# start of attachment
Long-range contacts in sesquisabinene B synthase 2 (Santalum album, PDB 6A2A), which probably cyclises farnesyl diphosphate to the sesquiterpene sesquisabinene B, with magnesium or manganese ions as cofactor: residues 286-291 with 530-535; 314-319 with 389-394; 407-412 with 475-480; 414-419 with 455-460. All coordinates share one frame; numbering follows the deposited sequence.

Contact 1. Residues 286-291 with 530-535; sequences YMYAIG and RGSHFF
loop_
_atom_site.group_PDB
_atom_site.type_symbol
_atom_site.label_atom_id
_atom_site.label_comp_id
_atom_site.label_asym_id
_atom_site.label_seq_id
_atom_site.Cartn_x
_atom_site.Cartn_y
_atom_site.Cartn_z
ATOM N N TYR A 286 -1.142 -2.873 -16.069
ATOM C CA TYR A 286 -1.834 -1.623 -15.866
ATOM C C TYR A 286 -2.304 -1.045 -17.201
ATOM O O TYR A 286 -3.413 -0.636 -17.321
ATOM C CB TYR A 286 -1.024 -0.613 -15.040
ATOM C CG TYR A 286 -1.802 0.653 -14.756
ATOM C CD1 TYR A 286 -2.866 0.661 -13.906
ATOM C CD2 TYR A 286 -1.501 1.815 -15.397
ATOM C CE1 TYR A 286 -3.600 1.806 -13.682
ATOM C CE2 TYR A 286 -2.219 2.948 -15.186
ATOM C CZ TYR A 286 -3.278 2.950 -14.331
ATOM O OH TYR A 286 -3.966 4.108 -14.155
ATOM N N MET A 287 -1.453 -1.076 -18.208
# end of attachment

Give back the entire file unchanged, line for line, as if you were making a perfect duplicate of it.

Long-range contacts in sesquisabinene B synthase 2 (Santalum album, PDB 6A2A), which probably cyclises farnesyl diphosphate to the sesquiterpene sesquisabinene B, with magnesium or manganese ions as cofactor: residues 286-291 with 530-535; 314-319 with 389-394; 407-412 with 475-480; 414-419 with 455-460. All coordinates share one frame; numbering follows the deposited sequence.

Contact 1. Residues 286-291 with 530-535; sequences YMYAIG and RGSHFF
loop_
_atom_site.group_PDB
_atom_site.type_symbol
_atom_site.label_atom_id
_atom_site.label_comp_id
_atom_site.label_asym_id
_atom_site.label_seq_id
_atom_site.Cartn_x
_atom_site.Cartn_y
_atom_site.Cartn_z
ATOM N N TYR A 286 -1.142 -2.873 -16.069
ATOM C CA TYR A 286 -1.834 -1.623 -15.866
ATOM C C TYR A 286 -2.304 -1.045 -17.201
ATOM O O TYR A 286 -3.413 -0.636 -17.321
ATOM C CB TYR A 286 -1.024 -0.613 -15.040
ATOM C CG TYR A 286 -1.802 0.653 -14.756
ATOM C CD1 TYR A 286 -2.866 0.661 -13.906
ATOM C CD2 TYR A 286 -1.501 1.815 -15.397
ATOM C CE1 TYR A 286 -3.600 1.806 -13.682
ATOM C CE2 TYR A 286 -2.219 2.948 -15.186
ATOM C CZ TYR A 286 -3.278 2.950 -14.331
ATOM O OH TYR A 286 -3.966 4.108 -14.155
ATOM N N MET A 287 -1.453 -1.076 -18.208